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« On the Move | Main | Chadbourne & Park Goes Green »

April 02, 2008


Taylor Lincoln - Public Citizen

A few points here.

This posting falsely portrays the debate over binding mandatory arbitration as one pitting businesses and plaintiffs lawyers. It is not. Mandatory binding arbitration tramples on the rights of regular citizens and there is a large coalition of citizens' groups fighting for legislation to halt its use.

We at Public Citizen are one of those groups. Notably, the Chamber's report was issued (as its title indicates) in response to a study we issued [link:] last fall. Any coverage of the Chamber’s report should include our response, and one is available here: []

I encourage people interested in the debate on binding mandatory arbitration to read the Chamber's report closely. Though it disingenuously claims that our study was built on a foundation of myths, the Chamber's author deserves credit for eschewing outright fables in the details under his headings. The text actually does a nice job of affirming our findings. Example: the report says our claim that arbitration removes one's right to a jury trial is a “myth.” And the “reality” is ...? Well, the report doesn't deny that we are correct; it opts instead to argue most court cases don't go before a jury, anyways. That's true, and we will remember that claim the next time the tort refrain crowd squawks about jury awards. But, as Walter Mondale might have asked, Where's the myth?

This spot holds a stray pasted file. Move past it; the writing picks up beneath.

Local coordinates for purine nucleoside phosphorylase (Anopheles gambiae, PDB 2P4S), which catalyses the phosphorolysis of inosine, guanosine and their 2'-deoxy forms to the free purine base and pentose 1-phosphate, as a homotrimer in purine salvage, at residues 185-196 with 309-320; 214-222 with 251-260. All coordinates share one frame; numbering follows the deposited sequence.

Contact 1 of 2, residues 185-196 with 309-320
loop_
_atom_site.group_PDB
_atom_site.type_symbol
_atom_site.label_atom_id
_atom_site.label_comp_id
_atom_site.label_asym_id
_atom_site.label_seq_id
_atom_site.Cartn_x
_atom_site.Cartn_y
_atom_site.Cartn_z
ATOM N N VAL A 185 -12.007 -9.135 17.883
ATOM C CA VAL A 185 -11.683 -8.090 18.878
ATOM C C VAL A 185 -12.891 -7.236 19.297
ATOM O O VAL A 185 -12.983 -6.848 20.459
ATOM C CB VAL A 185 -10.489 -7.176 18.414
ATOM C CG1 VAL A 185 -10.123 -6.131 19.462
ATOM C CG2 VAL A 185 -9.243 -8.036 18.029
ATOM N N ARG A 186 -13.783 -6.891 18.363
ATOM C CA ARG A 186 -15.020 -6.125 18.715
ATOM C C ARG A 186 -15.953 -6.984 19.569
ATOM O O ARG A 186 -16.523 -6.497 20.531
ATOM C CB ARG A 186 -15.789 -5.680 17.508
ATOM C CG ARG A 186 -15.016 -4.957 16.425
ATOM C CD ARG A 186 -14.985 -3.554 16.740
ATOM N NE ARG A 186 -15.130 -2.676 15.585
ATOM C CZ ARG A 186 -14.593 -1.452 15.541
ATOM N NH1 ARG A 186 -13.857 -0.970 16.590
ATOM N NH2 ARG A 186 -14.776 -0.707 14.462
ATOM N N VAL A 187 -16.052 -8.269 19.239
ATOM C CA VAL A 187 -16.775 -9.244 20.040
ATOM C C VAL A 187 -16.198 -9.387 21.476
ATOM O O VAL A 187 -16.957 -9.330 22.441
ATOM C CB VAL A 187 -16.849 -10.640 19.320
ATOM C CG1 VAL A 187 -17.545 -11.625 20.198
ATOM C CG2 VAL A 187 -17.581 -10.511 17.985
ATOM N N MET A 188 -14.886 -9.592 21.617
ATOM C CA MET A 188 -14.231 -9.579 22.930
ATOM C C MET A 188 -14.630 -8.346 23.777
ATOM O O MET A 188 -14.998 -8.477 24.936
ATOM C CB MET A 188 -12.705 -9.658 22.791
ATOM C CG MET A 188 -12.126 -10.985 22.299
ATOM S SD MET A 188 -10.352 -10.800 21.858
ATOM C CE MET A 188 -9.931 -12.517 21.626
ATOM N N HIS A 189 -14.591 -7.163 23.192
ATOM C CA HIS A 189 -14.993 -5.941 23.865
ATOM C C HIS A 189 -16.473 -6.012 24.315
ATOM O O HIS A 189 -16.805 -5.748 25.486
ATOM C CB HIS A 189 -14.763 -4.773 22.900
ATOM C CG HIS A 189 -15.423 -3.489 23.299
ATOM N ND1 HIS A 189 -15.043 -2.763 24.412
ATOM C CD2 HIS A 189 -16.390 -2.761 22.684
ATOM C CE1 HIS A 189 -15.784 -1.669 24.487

Here are a few quick things we noticed. The Chamber simultaneously argued that arbitration imposed by companies is fair but that both parties will almost never agree to arbitration after a dispute arises if they have a choice? How does one reconcile those views?

The survey (diplomatically characterized here as “slightly leading to an untrained eye”) never evidently asked respondents if they would prefer to have a choice of whether to have their case heard in court or arbitration; did not inform respondents that arbitration companies are hired by the actual businesses with whom consumers might find themselves in dispute; and did not clearly inform respondents that consumers retain no recourse if they are unable to achieve a satisfactory resolution in arbitration.

Oh, and did anyone notice that the Chamber's case study of arbitration working well for consumers was one involving a $281 dispute? Our report points out days in which single arbitrators have handed out more than $500,000 in awards in a single day. They were all in favor of business, but still ... Chamber, is that the best you can do?


The Chamber materials released at the press conference are available online here:

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